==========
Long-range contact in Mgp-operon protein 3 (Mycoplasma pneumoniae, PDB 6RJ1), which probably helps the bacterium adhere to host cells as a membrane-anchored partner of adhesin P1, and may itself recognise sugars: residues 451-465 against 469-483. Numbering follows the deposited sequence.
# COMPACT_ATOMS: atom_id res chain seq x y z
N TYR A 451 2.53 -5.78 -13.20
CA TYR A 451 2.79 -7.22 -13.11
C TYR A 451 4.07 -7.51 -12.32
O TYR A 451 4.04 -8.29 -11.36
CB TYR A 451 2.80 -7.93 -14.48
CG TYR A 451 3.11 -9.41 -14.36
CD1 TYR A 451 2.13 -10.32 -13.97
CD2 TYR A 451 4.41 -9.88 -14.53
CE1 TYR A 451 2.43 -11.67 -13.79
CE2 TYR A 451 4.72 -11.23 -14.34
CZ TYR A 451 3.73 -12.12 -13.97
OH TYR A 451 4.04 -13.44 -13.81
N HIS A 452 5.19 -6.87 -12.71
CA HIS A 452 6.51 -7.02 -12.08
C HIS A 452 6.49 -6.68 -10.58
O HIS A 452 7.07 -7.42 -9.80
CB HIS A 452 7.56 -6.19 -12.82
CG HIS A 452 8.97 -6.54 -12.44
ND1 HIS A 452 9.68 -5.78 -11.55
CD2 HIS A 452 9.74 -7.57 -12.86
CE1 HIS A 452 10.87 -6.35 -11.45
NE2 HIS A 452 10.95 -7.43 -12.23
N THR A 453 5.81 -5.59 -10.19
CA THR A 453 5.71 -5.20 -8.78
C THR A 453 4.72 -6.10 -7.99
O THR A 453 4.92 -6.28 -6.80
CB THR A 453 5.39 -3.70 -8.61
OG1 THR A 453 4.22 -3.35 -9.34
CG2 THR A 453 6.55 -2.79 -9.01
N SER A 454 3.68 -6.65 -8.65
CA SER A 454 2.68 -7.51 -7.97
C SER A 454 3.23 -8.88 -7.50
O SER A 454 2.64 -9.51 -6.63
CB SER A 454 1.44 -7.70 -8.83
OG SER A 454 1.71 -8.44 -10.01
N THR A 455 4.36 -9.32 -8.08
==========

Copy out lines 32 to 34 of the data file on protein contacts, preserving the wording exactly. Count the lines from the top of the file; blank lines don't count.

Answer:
N SER A 454 3.68 -6.65 -8.65
CA SER A 454 2.68 -7.51 -7.97
C SER A 454 3.23 -8.88 -7.50